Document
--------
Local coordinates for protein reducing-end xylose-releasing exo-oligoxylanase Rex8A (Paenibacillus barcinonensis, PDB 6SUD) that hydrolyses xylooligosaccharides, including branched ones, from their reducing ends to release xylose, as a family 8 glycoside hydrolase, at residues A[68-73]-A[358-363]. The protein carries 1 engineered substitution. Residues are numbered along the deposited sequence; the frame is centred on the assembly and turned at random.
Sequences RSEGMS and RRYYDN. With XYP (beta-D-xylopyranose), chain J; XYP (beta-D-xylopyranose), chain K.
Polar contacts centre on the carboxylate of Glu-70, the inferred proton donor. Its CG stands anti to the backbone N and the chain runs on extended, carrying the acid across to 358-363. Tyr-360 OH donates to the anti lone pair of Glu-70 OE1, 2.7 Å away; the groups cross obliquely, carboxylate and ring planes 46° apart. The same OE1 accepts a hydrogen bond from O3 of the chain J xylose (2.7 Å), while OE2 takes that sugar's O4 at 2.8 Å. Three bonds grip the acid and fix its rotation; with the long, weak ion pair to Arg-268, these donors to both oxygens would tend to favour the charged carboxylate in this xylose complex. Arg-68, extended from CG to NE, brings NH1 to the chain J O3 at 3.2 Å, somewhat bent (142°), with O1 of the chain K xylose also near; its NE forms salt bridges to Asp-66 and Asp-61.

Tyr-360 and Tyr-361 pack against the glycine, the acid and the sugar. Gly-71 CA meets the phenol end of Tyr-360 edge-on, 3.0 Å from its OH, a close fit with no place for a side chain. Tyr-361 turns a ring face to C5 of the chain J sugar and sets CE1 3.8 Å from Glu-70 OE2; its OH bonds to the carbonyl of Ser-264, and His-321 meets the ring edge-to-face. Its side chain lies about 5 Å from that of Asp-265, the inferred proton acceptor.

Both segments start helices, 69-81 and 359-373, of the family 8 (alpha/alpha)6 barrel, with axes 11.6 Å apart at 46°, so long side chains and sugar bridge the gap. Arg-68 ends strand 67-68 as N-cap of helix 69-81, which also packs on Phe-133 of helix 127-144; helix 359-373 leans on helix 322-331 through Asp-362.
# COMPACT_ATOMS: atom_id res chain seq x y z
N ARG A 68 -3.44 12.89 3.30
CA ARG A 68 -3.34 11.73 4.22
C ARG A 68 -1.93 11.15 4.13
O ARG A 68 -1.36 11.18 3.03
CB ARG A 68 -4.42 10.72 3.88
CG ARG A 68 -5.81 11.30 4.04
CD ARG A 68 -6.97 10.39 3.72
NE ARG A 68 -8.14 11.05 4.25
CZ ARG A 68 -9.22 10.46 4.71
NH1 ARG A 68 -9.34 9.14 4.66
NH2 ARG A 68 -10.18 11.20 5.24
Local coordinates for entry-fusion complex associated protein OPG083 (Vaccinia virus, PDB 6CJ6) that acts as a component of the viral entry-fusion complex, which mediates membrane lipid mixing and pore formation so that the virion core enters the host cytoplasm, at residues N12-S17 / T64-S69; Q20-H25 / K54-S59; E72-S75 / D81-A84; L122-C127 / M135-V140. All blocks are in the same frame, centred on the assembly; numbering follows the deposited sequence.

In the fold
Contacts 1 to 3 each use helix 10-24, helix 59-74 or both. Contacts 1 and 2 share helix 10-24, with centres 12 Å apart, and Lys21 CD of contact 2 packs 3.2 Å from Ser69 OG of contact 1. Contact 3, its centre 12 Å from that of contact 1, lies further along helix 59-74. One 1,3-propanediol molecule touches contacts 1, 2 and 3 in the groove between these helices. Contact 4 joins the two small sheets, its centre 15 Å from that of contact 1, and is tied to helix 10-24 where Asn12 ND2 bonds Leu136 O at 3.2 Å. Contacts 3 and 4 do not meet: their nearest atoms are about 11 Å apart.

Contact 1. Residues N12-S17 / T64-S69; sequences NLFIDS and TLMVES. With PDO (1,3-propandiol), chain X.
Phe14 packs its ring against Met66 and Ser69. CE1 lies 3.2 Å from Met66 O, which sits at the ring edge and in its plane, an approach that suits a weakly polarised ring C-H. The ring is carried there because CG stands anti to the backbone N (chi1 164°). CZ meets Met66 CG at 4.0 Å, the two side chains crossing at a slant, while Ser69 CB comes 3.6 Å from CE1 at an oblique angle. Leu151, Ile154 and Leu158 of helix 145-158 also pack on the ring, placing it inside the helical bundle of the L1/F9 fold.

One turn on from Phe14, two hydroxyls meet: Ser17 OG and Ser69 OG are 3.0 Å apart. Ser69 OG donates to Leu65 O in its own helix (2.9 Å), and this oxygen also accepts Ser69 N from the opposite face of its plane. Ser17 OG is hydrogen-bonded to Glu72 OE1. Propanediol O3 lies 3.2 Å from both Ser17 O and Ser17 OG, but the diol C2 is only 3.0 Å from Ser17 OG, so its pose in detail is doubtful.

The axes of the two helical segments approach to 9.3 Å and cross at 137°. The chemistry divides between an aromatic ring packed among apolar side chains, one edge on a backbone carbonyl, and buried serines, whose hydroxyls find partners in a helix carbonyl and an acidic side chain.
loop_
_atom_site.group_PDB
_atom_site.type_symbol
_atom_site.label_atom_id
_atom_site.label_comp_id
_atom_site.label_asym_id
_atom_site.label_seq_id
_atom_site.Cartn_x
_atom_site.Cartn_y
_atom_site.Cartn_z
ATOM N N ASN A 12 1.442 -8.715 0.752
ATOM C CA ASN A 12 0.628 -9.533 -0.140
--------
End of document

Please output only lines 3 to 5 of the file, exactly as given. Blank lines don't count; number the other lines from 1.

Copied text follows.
Polar contacts centre on the carboxylate of Glu-70, the inferred proton donor. Its CG stands anti to the backbone N and the chain runs on extended, carrying the acid across to 358-363. Tyr-360 OH donates to the anti lone pair of Glu-70 OE1, 2.7 Å away; the groups cross obliquely, carboxylate and ring planes 46° apart. The same OE1 accepts a hydrogen bond from O3 of the chain J xylose (2.7 Å), while OE2 takes that sugar's O4 at 2.8 Å. Three bonds grip the acid and fix its rotation; with the long, weak ion pair to Arg-268, these donors to both oxygens would tend to favour the charged carboxylate in this xylose complex. Arg-68, extended from CG to NE, brings NH1 to the chain J O3 at 3.2 Å, somewhat bent (142°), with O1 of the chain K xylose also near; its NE forms salt bridges to Asp-66 and Asp-61.

Tyr-360 and Tyr-361 pack against the glycine, the acid and the sugar. Gly-71 CA meets the phenol end of Tyr-360 edge-on, 3.0 Å from its OH, a close fit with no place for a side chain. Tyr-361 turns a ring face to C5 of the chain J sugar and sets CE1 3.8 Å from Glu-70 OE2; its OH bonds to the carbonyl of Ser-264, and His-321 meets the ring edge-to-face. Its side chain lies about 5 Å from that of Asp-265, the inferred proton acceptor.

Both segments start helices, 69-81 and 359-373, of the family 8 (alpha/alpha)6 barrel, with axes 11.6 Å apart at 46°, so long side chains and sugar bridge the gap. Arg-68 ends strand 67-68 as N-cap of helix 69-81, which also packs on Phe-133 of helix 127-144; helix 359-373 leans on helix 322-331 through Asp-362.